A bill to amend the Financial Stability Act of 2010 to repeal certain designation authority of the Financial Stability Oversight Council, to repeal the Payment, Clearing, and Settlement Supervision Act of 2010, and for other purposes.
The bill’s titles are written by its sponsor.
Jan 23, 2013
113th Congress, 2013–2015
Died in a previous Congress
This bill was introduced on January 23, 2013, in a previous session of Congress, but was not enacted.
Senator from Louisiana
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Last Updated: Jan 23, 2013
Length: 24 pages
Aug 2, 2012
Earlier Version — Introduced
This activity took place on a related bill, S. 3497 (112th).
Jan 23, 2013
Bills and resolutions are referred to committees which debate the bill before possibly sending it on to the whole chamber.
Jan 7, 2015
Reintroduced Bill — Introduced
This activity took place on a related bill, S. 107 (114th).
S. 100 (113th) was a bill in the United States Congress.
A bill must be passed by both the House and Senate in identical form and then be signed by the President to become law.
This bill was introduced in the 113th Congress, which met from Jan 3, 2013 to Jan 2, 2015. Legislation not enacted by the end of a Congress is cleared from the books.
How to cite this information.
We recommend the following MLA-formatted citation when using the information you see here in academic work:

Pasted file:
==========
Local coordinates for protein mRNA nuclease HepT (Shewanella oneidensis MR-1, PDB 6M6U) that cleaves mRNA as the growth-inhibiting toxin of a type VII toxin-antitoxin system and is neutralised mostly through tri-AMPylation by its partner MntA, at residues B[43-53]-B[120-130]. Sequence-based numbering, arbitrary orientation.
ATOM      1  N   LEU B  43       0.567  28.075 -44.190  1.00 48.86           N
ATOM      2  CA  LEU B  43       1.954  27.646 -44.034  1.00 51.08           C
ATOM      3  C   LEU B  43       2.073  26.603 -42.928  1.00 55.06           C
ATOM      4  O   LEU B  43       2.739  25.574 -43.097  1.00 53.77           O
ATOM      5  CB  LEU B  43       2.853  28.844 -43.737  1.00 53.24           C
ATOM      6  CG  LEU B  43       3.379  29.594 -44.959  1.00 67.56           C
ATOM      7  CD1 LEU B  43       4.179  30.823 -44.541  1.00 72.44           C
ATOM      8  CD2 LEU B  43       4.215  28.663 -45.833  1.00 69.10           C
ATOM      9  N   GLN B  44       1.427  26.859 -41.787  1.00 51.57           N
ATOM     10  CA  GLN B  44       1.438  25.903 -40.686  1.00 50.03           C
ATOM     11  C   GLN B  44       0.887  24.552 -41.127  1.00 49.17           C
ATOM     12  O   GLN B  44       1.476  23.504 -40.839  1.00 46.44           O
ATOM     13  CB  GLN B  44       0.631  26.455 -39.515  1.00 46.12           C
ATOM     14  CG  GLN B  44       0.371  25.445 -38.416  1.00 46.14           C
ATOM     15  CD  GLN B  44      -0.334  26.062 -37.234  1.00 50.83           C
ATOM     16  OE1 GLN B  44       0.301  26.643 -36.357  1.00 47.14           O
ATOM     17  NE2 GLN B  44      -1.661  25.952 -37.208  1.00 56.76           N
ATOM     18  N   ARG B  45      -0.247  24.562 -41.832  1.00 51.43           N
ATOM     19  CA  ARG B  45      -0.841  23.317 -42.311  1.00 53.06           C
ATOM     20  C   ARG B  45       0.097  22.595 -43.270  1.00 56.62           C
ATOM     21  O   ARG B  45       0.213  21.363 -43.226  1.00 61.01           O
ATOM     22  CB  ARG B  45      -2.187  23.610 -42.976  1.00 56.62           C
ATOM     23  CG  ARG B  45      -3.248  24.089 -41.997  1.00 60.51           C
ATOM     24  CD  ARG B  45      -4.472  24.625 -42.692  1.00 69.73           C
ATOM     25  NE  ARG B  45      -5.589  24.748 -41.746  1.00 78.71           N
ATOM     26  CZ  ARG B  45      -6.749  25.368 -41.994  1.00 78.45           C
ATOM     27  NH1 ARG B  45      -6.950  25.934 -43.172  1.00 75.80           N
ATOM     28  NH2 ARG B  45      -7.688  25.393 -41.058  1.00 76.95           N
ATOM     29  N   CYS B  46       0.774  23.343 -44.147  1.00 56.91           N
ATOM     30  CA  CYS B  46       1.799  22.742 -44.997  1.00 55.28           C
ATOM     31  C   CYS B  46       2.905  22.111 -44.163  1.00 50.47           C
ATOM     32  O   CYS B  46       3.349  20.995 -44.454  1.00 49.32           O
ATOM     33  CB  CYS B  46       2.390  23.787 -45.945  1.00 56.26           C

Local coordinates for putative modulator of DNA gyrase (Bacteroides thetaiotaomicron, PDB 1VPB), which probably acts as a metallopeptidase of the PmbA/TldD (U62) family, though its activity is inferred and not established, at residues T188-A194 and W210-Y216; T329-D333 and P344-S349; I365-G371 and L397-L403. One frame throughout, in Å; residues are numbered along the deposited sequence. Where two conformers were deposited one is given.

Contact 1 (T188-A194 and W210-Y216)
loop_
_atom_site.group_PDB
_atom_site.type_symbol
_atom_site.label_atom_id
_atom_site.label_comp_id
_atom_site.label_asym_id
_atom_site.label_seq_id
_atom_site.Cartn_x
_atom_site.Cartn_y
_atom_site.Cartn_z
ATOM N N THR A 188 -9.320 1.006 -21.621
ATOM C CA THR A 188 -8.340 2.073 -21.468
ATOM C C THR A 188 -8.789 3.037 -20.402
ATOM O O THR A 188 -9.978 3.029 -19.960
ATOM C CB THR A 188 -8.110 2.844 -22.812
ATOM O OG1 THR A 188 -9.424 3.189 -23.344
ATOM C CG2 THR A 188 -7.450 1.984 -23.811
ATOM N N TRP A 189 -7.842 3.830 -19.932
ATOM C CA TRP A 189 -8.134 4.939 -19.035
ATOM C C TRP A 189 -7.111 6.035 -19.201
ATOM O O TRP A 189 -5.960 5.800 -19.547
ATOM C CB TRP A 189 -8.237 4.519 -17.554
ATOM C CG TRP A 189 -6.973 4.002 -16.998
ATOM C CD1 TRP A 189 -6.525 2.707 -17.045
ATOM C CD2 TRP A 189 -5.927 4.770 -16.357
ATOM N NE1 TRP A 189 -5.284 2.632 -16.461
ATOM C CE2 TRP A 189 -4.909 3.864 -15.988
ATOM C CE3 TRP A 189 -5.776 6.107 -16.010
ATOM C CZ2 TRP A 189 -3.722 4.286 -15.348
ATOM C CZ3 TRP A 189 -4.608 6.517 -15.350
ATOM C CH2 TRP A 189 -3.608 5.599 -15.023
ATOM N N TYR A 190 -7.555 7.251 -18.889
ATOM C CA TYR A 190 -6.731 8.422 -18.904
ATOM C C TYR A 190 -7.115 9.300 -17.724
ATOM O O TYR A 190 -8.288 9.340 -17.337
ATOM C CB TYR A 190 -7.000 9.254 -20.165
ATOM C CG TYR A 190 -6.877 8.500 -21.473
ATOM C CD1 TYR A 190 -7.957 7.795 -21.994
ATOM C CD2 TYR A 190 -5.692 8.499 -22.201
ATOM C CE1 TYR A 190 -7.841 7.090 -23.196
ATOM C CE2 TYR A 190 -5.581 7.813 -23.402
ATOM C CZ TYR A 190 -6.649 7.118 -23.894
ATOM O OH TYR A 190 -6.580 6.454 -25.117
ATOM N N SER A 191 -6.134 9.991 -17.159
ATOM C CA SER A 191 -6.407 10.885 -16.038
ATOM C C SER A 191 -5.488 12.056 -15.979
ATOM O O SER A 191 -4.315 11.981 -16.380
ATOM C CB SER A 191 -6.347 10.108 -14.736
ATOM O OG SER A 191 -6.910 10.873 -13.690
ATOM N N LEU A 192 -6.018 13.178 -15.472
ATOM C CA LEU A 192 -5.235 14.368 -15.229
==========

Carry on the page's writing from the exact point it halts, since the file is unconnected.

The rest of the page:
Civic Impulse. (2017). S. 100 — 113th Congress: Terminating the Expansion of Too-Big-To-Fail Act of 2013. Retrieved from https://www.govtrack.us/congress/bills/113/s100
“S. 100 — 113th Congress: Terminating the Expansion of Too-Big-To-Fail Act of 2013.” www.GovTrack.us. 2013. October 23, 2017 <https://www.govtrack.us/congress/bills/113/s100>
|title=S. 100 (113th)
|accessdate=October 23, 2017
|author=113th Congress (2013)
|date=January 23, 2013
|quote=Terminating the Expansion of Too-Big-To-Fail Act of 2013
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GovTrack automatically collects legislative information from a variety of governmental and non-governmental sources. This page is sourced primarily from Congress.gov, the official portal of the United States Congress. Congress.gov is generally updated one day after events occur, and so legislative activity shown here may be one day behind. Data via the congress project.